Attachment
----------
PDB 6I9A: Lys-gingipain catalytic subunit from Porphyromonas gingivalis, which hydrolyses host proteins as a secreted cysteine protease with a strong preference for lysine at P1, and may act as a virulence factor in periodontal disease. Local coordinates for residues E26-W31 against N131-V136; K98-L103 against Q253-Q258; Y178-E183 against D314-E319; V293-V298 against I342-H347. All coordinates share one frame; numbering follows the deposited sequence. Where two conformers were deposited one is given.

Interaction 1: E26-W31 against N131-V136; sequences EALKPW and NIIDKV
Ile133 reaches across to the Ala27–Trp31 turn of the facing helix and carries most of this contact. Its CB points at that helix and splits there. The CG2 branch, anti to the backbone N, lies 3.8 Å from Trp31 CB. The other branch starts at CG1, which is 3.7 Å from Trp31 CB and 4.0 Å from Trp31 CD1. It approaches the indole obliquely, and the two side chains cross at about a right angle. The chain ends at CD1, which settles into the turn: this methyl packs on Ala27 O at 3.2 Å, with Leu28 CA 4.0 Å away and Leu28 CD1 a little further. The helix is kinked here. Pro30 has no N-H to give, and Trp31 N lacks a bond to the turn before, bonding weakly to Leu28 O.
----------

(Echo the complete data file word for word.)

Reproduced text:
PDB 6I9A: Lys-gingipain catalytic subunit from Porphyromonas gingivalis, which hydrolyses host proteins as a secreted cysteine protease with a strong preference for lysine at P1, and may act as a virulence factor in periodontal disease. Local coordinates for residues E26-W31 against N131-V136; K98-L103 against Q253-Q258; Y178-E183 against D314-E319; V293-V298 against I342-H347. All coordinates share one frame; numbering follows the deposited sequence. Where two conformers were deposited one is given.

Interaction 1: E26-W31 against N131-V136; sequences EALKPW and NIIDKV
Ile133 reaches across to the Ala27–Trp31 turn of the facing helix and carries most of this contact. Its CB points at that helix and splits there. The CG2 branch, anti to the backbone N, lies 3.8 Å from Trp31 CB. The other branch starts at CG1, which is 3.7 Å from Trp31 CB and 4.0 Å from Trp31 CD1. It approaches the indole obliquely, and the two side chains cross at about a right angle. The chain ends at CD1, which settles into the turn: this methyl packs on Ala27 O at 3.2 Å, with Leu28 CA 4.0 Å away and Leu28 CD1 a little further. The helix is kinked here. Pro30 has no N-H to give, and Trp31 N lacks a bond to the turn before, bonding weakly to Leu28 O.